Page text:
Game farmers in foul play

Mark Metcalf examines the tax payments of the firms that produce birds such as pheasants for shooting

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Many northern game farms are not registered to pay business rates, according to animal rights campaigners. As a result the Treasury could be losing millions in tax revenues.

Game farms that produce birds such as pheasants, ducks and partridges for shooting are commercial operations. That’s the case even if run by farmers with agricultural operations that enjoy exemption from non-domestic rates.

The farms advertise their services in local newspapers, on the web and in specialist magazines such as Shooting Times. Thousands of birds will be shot at locations such as the Ingleborough Estate of the Farer family where a party of eight will pay £20,000 for a day shooting pheasants.

Business rates

Five years ago the shooting industry claimed to be contributing £1.6 billion to the British economy and employing 60,000 people.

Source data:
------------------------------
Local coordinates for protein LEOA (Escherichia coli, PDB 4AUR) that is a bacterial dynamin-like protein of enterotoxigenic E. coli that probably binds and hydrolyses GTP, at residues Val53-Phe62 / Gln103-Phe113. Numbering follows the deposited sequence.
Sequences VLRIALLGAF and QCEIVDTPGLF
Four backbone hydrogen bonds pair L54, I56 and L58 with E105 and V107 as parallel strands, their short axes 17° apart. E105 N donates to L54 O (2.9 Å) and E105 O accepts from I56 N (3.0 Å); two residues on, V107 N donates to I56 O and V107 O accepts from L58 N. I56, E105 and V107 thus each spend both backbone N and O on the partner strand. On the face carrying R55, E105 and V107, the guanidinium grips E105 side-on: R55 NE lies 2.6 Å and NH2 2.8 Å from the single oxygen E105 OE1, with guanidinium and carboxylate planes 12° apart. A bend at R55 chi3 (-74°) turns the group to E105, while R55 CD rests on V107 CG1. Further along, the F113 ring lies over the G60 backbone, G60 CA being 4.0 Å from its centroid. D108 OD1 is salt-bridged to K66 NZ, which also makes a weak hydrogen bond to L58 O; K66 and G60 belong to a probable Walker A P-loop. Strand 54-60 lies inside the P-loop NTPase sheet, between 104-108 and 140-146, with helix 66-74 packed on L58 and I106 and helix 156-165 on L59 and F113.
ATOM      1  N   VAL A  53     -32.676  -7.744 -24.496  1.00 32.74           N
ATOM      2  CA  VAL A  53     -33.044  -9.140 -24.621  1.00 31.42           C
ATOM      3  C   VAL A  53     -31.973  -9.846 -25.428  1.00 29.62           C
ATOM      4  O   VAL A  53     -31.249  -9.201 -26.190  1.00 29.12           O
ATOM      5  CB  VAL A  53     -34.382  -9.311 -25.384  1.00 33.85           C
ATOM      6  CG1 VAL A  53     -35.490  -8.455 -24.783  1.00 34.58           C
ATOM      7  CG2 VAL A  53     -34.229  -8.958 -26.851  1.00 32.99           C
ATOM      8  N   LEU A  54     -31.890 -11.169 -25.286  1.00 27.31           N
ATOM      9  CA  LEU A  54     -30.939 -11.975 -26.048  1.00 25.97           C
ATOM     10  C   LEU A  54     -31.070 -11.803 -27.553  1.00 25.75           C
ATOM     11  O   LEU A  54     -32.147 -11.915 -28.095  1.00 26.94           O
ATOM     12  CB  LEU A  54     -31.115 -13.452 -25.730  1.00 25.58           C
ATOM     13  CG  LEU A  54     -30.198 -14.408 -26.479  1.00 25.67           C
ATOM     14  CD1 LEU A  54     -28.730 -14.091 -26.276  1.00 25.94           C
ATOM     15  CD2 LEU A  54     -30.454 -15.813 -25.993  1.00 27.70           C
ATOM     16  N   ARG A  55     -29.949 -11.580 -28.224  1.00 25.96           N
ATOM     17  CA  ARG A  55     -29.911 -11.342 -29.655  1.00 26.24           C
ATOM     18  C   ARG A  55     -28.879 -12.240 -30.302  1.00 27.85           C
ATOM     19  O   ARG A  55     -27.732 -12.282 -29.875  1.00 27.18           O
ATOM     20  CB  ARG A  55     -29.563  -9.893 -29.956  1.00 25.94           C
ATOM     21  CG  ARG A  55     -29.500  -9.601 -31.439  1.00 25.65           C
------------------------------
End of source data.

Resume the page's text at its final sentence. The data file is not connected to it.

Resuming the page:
All commercial operations paying business rates are listed on the Valuation Office Agency (VOA) website and over the last decade Animal Aid has used this to check that game farms are paying the correct tax. The animal rights group claims there is still a long list of game farms, many in the north, that are not listed.

In the past Animal Aid has alerted the VOA about its concerns. When the biggest game farm in Britain, Bettws Hall Hatcheries in Powys, underwent a major expansion the organisation complained that its rateable value had stayed the same. The result was that the property’s value was pushed up by £50,000, bringing in an additional £20,000 a year to the Treasury.

Five years ago Animal Aid successfully campaigned to get HM Revenue and Customs (HMRC) to examine the shooting industry for “non-compliance and misunderstanding” on charging VAT on its activities.

Fair share

HMRC uncovered businesses with multiple irregularities that included not registering to pay VAT and under-reporting of sales. There were also efforts to defraud, with some businesses attempting to recover VAT on goods used for shooting purposes by claiming they were for agricultural use.

Within a year £12 million in missing tax had been recovered. Animal Aid would now like to see a similar initiative to get game farms contributing their fair share to the Exchequer.

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